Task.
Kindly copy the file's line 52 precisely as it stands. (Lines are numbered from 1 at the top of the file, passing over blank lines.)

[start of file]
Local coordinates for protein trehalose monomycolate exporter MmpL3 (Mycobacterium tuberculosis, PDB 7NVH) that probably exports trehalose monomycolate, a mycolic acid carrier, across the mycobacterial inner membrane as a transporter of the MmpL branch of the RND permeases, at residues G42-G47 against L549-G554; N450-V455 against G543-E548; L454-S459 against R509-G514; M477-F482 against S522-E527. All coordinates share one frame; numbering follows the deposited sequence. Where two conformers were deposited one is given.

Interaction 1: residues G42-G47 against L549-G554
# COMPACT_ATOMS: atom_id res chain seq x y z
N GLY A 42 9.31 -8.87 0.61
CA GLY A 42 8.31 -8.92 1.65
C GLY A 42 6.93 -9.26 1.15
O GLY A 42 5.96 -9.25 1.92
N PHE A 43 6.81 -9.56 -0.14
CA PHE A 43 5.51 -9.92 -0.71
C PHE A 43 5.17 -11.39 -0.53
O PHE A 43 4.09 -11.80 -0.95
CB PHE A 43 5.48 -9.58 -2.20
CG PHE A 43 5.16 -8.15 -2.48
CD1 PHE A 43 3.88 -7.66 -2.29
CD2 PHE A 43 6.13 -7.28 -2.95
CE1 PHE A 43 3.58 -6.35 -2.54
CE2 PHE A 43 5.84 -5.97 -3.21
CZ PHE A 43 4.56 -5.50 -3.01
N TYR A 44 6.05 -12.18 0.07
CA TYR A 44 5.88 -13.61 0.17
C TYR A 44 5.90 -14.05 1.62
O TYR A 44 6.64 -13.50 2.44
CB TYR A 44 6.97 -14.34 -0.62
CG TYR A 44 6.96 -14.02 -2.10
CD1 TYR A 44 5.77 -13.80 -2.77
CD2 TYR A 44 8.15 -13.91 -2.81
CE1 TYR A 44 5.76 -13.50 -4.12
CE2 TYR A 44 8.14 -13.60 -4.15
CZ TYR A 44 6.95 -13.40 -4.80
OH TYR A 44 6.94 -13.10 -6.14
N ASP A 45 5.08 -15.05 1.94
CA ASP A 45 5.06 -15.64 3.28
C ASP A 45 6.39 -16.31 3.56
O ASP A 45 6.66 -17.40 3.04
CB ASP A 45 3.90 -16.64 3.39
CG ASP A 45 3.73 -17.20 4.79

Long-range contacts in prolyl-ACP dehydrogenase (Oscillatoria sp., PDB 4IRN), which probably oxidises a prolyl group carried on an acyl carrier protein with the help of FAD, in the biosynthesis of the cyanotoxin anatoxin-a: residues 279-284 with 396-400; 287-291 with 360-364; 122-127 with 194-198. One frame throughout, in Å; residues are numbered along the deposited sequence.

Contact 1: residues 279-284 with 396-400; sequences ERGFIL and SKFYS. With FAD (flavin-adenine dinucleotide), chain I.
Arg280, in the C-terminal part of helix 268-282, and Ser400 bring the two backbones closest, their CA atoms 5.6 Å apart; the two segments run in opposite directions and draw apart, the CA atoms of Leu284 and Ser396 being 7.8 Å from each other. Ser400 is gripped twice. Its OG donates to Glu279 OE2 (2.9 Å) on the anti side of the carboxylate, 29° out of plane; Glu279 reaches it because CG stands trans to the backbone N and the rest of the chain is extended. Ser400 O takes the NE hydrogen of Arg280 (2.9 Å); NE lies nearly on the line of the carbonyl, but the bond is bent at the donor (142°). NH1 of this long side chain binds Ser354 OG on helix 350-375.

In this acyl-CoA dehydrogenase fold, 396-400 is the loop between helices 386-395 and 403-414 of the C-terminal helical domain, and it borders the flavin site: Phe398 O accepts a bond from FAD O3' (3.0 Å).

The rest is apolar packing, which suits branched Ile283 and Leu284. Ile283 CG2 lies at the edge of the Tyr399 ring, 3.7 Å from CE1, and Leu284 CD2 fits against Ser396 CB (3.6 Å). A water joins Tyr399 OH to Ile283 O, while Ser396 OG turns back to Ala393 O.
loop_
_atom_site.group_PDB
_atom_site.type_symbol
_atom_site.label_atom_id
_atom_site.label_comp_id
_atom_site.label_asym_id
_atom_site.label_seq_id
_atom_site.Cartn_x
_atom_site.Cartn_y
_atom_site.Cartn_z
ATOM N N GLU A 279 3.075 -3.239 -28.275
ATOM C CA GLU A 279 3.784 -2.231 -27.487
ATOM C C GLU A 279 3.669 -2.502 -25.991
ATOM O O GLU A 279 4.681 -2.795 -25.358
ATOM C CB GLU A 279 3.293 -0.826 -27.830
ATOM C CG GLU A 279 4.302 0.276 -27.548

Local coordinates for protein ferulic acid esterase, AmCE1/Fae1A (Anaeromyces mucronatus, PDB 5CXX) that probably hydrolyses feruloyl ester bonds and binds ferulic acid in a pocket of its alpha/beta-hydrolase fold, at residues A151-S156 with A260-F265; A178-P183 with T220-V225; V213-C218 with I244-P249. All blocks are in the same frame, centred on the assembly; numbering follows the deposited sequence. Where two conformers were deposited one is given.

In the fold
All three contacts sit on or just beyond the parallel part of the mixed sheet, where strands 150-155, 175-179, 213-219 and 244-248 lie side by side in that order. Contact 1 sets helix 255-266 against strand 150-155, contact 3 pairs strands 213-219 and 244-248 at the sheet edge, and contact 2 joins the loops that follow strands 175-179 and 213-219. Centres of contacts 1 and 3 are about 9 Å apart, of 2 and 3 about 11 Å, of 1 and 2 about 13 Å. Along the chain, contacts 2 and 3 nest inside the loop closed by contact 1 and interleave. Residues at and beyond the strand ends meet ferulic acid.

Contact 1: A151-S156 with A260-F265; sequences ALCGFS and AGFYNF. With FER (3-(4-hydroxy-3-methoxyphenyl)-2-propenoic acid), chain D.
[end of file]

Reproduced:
ATOM N N GLU A 279 3.075 -3.239 -28.275